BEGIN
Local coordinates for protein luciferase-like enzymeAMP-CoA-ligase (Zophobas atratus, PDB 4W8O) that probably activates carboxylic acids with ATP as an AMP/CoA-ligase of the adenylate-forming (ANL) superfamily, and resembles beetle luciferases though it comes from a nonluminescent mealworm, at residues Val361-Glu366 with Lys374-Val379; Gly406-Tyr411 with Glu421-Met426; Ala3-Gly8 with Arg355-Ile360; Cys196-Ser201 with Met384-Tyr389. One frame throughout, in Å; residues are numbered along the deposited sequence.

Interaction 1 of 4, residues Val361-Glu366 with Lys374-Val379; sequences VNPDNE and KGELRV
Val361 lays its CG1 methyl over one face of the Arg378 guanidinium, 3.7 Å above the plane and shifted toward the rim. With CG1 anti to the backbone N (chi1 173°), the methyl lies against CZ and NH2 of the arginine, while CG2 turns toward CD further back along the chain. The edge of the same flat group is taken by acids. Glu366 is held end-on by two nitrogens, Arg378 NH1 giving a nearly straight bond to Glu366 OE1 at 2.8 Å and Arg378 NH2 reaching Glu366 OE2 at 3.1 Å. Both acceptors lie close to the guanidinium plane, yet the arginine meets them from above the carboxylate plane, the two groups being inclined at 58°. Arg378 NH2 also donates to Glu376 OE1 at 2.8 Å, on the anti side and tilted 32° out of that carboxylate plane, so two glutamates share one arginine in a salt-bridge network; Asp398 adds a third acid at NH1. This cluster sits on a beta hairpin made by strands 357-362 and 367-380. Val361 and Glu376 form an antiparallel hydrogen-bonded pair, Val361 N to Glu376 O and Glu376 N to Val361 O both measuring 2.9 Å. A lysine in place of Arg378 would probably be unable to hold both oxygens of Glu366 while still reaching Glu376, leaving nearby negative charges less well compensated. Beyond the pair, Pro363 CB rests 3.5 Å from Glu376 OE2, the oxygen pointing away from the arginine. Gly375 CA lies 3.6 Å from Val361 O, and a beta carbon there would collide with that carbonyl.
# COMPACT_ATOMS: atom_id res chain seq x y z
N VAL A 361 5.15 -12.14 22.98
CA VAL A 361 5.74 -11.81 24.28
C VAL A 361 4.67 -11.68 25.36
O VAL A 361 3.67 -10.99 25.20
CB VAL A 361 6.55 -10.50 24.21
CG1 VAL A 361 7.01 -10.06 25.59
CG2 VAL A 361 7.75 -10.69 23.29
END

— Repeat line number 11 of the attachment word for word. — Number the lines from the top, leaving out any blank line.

CG2 VAL A 361 7.75 -10.69 23.29